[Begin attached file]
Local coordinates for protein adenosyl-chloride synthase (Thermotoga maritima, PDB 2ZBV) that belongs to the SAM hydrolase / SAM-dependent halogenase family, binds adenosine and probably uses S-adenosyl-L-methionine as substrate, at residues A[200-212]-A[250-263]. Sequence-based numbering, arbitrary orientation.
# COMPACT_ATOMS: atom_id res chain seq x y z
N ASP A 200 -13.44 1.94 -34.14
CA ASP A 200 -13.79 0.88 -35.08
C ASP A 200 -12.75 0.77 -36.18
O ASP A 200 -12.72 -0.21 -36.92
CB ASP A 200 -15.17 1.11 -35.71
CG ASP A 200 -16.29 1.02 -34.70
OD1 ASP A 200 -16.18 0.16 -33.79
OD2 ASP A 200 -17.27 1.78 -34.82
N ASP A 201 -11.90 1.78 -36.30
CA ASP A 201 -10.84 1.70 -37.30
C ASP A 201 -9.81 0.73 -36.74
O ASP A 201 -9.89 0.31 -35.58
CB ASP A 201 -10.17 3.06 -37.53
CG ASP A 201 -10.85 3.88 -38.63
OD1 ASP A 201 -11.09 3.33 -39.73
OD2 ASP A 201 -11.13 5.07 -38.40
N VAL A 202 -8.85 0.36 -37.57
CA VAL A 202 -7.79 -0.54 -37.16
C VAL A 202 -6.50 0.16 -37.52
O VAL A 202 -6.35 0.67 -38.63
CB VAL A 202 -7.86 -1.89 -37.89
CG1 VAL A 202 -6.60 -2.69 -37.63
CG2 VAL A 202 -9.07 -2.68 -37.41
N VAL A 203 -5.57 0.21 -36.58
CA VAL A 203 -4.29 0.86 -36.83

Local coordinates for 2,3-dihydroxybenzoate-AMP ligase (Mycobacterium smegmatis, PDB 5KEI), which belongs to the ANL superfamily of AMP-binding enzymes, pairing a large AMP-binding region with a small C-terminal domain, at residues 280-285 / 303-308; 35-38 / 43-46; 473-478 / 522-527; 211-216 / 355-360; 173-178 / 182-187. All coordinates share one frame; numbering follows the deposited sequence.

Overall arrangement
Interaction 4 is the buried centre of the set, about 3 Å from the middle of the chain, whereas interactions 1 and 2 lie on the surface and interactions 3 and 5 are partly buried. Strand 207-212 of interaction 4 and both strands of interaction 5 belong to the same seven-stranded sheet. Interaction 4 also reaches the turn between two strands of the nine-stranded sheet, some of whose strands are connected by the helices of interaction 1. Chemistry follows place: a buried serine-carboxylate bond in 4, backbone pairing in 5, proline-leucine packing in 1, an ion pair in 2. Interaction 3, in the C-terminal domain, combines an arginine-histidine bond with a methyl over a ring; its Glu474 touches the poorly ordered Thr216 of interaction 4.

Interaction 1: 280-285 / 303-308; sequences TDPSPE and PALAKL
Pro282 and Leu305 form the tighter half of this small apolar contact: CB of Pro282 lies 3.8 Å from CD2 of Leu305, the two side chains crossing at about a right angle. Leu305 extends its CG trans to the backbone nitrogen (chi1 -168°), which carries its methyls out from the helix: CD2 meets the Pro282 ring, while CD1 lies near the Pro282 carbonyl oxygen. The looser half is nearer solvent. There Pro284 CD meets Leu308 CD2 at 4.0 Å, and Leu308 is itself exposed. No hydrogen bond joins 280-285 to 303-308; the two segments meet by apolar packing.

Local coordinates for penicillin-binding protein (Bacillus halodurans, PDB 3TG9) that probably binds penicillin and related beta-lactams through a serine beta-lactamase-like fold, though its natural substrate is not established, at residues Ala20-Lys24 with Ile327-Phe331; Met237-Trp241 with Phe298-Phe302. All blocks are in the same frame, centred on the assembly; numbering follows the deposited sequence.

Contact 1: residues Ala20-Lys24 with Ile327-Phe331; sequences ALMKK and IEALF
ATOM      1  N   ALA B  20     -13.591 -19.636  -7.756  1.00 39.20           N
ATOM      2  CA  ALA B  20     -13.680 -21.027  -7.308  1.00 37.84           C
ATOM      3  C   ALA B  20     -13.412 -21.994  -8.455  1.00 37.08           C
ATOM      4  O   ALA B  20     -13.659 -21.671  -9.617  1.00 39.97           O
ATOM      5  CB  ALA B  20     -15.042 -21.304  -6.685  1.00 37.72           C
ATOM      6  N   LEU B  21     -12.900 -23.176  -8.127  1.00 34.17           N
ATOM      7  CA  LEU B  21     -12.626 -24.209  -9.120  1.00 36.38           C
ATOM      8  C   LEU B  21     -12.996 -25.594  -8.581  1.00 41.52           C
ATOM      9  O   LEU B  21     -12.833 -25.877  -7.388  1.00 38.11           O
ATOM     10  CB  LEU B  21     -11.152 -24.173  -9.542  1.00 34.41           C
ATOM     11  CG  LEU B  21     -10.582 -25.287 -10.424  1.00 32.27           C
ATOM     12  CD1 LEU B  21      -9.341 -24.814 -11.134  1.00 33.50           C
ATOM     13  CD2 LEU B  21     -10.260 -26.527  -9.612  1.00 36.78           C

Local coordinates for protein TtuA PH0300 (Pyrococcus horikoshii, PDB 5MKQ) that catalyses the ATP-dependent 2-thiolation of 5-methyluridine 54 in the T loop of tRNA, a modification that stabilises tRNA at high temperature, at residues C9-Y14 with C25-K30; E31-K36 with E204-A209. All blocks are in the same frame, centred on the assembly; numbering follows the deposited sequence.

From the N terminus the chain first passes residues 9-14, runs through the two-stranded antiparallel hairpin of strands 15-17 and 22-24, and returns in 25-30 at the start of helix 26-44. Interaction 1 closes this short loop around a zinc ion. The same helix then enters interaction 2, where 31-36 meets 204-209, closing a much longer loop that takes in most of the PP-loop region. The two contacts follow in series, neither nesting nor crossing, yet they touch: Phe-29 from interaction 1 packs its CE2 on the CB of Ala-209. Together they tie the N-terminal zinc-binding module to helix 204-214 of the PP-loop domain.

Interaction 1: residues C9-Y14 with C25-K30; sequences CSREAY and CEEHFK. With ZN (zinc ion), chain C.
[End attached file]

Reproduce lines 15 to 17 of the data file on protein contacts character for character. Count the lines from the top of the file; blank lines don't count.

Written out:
CB ASP A 201 -10.17 3.06 -37.53
CG ASP A 201 -10.85 3.88 -38.63
OD1 ASP A 201 -11.09 3.33 -39.73